The stock market is supposedly a reflection of the world it inhabits, the distillation of the considered wisdom of the crowd, expressed through buying and selling companies’ shares.
To invoke a famous metaphor reflective of a less enlightened time, the economist John Maynard Keynes likened the market to a beauty contest in which competitors try to pick the prettiest faces from a group of photographs. The winner is the person who selects the most popular choice, who may not be the one he or she finds most attractive. Similarly, picking winners in the stock market in the short term can depend on guessing which ticker symbol will catch the crowd’s fancy.
Typically, that will mean jumping on the new-new thing, such as technology or cryptocurrencies. Or, sometimes, investing to participate in societal trends, which seems to be the case in the surge in micro-cap stocks of companies owned by African-Americans or that serve black communities.
This has come amid a striking change in public opinion on race relations in America. Greg Valliere, chief U.S. strategist for AGF Investments, quotes veteran Republican pollster Frank Luntz as saying, “In my 35 years of polling, I’ve never seen opinion shift this fast or deeply. We are a different country today than just 30 days ago.”
While Corporate America is taking steps in reaction to the recent protests, including cosmetic ones—like removing Aunt Jemima pancake mix or Uncle Ben’s rice from supermarket shelves—shares of some black-owned companies are being frantically bid up.
Once again, it appears the action is being driven by day traders, many new to the stock market, on platforms such as Robinhood, as I reported here nearly a month ago.
For instance, the class A shares of
(ticker: UONE), a multimedia company that operates radio broadcasters targeting primarily African-American listeners, increased nearly 20-fold in the past week, to $36.30. Trading volume surged as high as 57 million shares Thursday; a month ago, fewer than 10,000 shares changed hands on an average day. The
D shares (UONEK) saw an even bigger jump in volume, as they hit $4.15 Friday from 88 cents a week earlier.
Both series of shares have been at the top of the popularity list on Robintrack.net, a website that tracks the trading on Robinhood.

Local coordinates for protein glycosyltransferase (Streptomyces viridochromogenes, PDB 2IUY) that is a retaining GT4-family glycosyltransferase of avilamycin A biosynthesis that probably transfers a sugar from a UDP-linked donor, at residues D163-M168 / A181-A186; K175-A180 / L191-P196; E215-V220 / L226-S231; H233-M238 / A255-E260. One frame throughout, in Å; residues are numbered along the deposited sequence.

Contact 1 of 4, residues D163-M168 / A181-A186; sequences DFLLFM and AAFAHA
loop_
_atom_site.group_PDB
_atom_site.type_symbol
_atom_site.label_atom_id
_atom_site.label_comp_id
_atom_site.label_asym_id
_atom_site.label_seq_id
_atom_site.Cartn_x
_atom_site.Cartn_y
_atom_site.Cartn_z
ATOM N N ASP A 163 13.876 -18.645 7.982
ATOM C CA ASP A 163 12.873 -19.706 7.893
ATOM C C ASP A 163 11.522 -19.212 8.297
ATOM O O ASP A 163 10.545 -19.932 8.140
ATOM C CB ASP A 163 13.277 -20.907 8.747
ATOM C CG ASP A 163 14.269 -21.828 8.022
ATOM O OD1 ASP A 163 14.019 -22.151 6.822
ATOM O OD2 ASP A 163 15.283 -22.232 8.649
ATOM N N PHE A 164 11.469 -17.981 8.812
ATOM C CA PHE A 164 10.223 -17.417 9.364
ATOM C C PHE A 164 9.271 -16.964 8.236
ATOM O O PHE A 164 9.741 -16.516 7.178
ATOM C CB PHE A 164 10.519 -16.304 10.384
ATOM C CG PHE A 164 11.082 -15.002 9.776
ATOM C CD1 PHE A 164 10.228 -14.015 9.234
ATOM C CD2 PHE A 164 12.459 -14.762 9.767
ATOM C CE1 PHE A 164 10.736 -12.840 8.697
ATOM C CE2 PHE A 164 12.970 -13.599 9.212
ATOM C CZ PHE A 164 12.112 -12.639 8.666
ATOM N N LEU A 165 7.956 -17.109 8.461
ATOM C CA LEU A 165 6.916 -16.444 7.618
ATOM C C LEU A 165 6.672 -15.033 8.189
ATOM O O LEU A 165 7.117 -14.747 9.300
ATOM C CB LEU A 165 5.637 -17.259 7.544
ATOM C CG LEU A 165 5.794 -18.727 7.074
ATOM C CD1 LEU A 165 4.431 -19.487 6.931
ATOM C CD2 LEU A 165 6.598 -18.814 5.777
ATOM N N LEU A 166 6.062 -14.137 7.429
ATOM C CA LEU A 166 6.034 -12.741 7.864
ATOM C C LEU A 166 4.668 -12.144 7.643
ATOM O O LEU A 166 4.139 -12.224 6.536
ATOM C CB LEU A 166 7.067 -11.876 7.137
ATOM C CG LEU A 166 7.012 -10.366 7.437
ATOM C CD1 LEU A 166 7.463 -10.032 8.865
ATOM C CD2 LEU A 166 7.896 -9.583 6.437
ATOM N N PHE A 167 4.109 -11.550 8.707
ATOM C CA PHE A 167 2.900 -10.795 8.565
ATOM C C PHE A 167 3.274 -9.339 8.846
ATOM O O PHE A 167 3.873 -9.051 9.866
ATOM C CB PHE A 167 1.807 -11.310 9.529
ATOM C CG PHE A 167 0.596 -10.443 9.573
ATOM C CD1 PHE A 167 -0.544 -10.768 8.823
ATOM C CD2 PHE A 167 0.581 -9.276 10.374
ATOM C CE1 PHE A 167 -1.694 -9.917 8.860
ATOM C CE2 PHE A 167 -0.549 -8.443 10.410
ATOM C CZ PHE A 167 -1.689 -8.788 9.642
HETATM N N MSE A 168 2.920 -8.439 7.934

In fact, Robintrack has become closely watched by hedge funds and retail punters alike. Topping its chart Friday was
(BYFC), a black-owned Los Angeles savings and loan. Its stock price rocketed up 95% last week, on weekly turnover of 170 million shares, versus the typical tens of thousands. Similarly,
(CARV), which serves New York’s African-American community, saw its shares soar sixfold last week on a similar surge in volume.
Do these huge moves somehow reflect real, long-overdue concern about the economic disparities that affect African-Americans? Or do they reflect speculators’ dreams of profiting from a change in the zeitgeist? The hope is for the former, but the suspicion is that the latter is more likely.
While the impact of app-based day traders on the overall market is open to debate, the effect on their favorite stocks is clear. Nowhere is this more apparent than the bizarre tale of Hertz Global Holdings (HTZ), detailed here last week. The bankrupt car rental company wanted to sell worthless common stock that had been bid up by these punters. The offering was withdrawn after the Securities and Exchange Commission started reviewing it. This suggests, says KDP Investment Advisors analyst Michael Cazayoux, that the plan “was little more than an effort by Hertz to pick Robinhood’s pocket, [rather] than a good-faith effort to emerge from bankruptcy with the existing equity reinstated.”
Day-trading can have tragic consequences. A 20-year-old student died by suicide June 12 after seeing a $730,000 negative balance in his account, Forbes reports. The loss apparently resulted from a complex options trade. The student’s suicide note, Forbes added, stated that he had “no clue” about how it was supposed to work.
At a minimum, the extreme moves in stocks batted around by bettors who would normally be wagering on sports suggests the degree of speculative fervor in the market. Still, the major averages posted their fourth gain in the past five weeks, despite concerns about increasing coronavirus cases. For now, that’s the wisdom of the crowd. These days, however, crowds make me nervous.
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Write to Randall W. Forsyth at firstname.lastname@example.org